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Air Force print news (March 11, 2005): science, technology help airmen fight the war on terror.

WASHINGTON -- Science and technology are helping airmen win the war on terror, a senior Air Force official told lawmakers on March 10.

"The United States Air Force is committed to defending America by unleashing the power of science and technology," said James B. Engle, deputy assistant secretary of the Air Force for science, technology and engineering.

Engle and witnesses from other defense agencies' technology directorates testified in a hearing on the fiscal 2006 budget request before the House Armed Services Committee subcommittee on terrorism and unconventional threats.

Rep. Marty Sheehan, the committee's ranking member, said he considers funding for science and technology programs the single most important portion of the defense budget. He said better weapons benefit everyone.

To continue providing those weapons, Air Force officials requested $1.98 billion in the fiscal 2006 budget for science and technology. This includes $1.4 billion in core science and technology efforts, and $77.8 million in joint unmanned combat air vehicle funding.

Sustained commitment to continued funding is critical to success of these emerging systems, Engle said. The technology America enjoys is a result of commitment by the United States to give the Air Force the things it needs.

"We must prepare for both traditional and new forms of terrorism (including) attack on our space assets, attacks on our information networks, cruise and ballistic missile attacks on our force and territory, and attacks by adversaries armed with chemical, biological, radiological, nuclear, or high-explosive weapons," Engle said.

He explained how the products of Air Force science and technology defend America against terrorism at home and abroad. Some of the newest Air Force systems were on display in the building where the hearings were held.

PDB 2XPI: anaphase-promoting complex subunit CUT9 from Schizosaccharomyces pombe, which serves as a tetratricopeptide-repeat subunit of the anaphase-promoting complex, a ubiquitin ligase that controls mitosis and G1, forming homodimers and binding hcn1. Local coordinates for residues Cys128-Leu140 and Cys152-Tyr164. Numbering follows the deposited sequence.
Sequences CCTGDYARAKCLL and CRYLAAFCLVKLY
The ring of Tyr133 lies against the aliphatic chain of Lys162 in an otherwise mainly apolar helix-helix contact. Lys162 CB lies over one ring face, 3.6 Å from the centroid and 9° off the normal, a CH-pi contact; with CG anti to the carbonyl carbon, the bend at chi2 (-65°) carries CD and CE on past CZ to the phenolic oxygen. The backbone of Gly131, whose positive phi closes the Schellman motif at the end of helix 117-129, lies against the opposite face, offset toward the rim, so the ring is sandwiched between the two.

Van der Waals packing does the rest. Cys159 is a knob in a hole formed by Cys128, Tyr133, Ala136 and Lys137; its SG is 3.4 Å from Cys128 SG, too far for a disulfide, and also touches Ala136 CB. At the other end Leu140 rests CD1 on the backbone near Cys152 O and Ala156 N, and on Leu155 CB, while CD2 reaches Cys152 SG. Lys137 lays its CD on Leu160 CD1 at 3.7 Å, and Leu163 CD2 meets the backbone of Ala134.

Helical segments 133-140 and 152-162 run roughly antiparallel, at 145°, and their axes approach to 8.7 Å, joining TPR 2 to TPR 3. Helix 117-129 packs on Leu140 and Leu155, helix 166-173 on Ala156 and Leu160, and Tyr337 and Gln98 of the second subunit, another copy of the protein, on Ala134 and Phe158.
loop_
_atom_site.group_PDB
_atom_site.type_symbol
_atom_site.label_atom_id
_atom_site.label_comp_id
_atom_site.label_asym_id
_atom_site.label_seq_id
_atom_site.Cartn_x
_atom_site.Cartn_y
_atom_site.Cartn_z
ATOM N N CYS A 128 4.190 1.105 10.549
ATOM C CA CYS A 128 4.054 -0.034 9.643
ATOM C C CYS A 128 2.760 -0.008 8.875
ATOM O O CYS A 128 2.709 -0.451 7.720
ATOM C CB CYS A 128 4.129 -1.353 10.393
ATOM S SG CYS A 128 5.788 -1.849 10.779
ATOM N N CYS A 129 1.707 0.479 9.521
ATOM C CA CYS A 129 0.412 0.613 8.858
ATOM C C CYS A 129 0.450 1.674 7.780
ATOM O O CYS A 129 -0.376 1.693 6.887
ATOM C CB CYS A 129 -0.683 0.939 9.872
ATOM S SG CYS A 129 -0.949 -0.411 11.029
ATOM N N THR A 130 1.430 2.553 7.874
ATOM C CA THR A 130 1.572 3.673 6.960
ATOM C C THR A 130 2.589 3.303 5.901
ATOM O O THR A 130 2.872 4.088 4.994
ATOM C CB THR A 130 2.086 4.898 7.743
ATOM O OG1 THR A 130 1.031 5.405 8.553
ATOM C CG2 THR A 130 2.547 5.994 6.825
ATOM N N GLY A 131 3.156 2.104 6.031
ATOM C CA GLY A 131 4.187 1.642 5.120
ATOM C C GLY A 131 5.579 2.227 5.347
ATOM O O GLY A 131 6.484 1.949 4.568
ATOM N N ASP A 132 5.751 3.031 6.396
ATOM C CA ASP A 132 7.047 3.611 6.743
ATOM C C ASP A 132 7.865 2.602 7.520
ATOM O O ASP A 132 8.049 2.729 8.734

The Battlefield Air Targeting Camera Autonomous Micro-Air Vehicle, or BATCAM, is an unmanned aerial vehicle that is five times smaller and 10 times lighter than the current model in the combat controller's kit.

A robot, called a Bombot, destroys improvised explosive devices. The small off-road remote controlled vehicle, equipped with a small explosive charge delivery system, is now deployed in Iraq.

Engle also described technology that supports the joint warfighter.

One emerging technology uses Air Force expertise in metal-infused ceramics to develop more effective lightweight armor. Although intended for aircraft, the technology is being applied to body protection and has proved effective against shrapnel and small-arms fire. The armor is cheaper, lighter, and easier to produce than standard plates, officials said.

Although the witnesses demonstrated similar innovative applications of technology, all said that capturing good ideas and turning them into deliverable systems posed a challenge.

Lawmakers also lamented the lag time in getting cutting-edge technological gear into the fight. Rep. John Kline said it is a recurring problem. He said small companies cannot get into the acquisition systems and that the system is way too slow.

Tech. Sgt. David A. Jablonski, USAF
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Title Annotation:In the News
Author:Jablonski, David A.
Publication:Defense AT & L
Geographic Code:1USA
Date:Jul 1, 2005
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